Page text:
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Veterinary Technician

Veterinary technicians assist veterinarians in nursing and caring for animals, including performing tests and giving medication. If you love animals and are interested in medicine, being a veterinary technician may be right for you. Read on for more information.

Inside Veterinary Technology

Veterinary technicians work in veterinarian's offices, animal research facilities and laboratories performing clinical duties. Veterinary technicians and technologists perform similar duties, but veterinary technologists may have more advanced tasks, such as participating in research projects or vaccinating animals. While veterinary technicians are required to have an associate's degree, veterinary technologists must earn a bachelor's degree.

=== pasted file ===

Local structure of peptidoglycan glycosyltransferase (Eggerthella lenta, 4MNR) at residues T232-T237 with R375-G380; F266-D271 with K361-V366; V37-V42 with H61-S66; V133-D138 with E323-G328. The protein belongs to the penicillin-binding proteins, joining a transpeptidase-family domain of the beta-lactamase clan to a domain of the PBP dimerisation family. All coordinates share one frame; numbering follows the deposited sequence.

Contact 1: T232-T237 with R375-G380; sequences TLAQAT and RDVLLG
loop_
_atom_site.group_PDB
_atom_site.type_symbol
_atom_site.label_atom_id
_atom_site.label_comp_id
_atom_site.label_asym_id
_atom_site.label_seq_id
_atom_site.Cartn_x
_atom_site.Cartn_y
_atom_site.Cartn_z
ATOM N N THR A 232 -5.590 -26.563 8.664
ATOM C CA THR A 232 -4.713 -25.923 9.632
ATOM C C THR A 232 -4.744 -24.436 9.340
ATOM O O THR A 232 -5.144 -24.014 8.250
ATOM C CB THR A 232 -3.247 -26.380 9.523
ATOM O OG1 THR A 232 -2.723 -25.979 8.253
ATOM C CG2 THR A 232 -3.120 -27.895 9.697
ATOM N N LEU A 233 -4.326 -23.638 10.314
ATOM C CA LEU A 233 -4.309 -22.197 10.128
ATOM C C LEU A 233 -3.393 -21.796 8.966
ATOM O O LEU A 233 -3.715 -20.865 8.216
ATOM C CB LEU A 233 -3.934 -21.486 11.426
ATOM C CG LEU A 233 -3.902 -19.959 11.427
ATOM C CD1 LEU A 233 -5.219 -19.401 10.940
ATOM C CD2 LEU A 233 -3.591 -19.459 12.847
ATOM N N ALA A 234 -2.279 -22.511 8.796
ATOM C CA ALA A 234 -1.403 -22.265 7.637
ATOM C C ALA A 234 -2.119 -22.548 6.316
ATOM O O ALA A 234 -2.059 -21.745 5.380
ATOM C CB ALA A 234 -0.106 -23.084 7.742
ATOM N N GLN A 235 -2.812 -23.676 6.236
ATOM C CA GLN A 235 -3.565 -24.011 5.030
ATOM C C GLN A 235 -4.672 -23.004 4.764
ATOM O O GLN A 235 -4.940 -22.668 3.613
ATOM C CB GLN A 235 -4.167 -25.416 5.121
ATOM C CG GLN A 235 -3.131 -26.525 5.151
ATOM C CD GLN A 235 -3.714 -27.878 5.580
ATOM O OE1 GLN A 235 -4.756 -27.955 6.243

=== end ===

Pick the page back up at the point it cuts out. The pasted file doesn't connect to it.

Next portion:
Educational Options

Veterinary technology associate's degree programs prepare students for working in the clinical veterinary field. In an Associate of Applied Science in Veterinary Technology program, vet tech students learn skills in pre- and post-surgical care, anesthesia and radiology. In addition to formal training, veterinary technicians may need to pass an exam to become licensed in their state. Some employers require veterinary technicians to earn American Association for Laboratory Animal Science certification, which is available at three levels.

Degree Options

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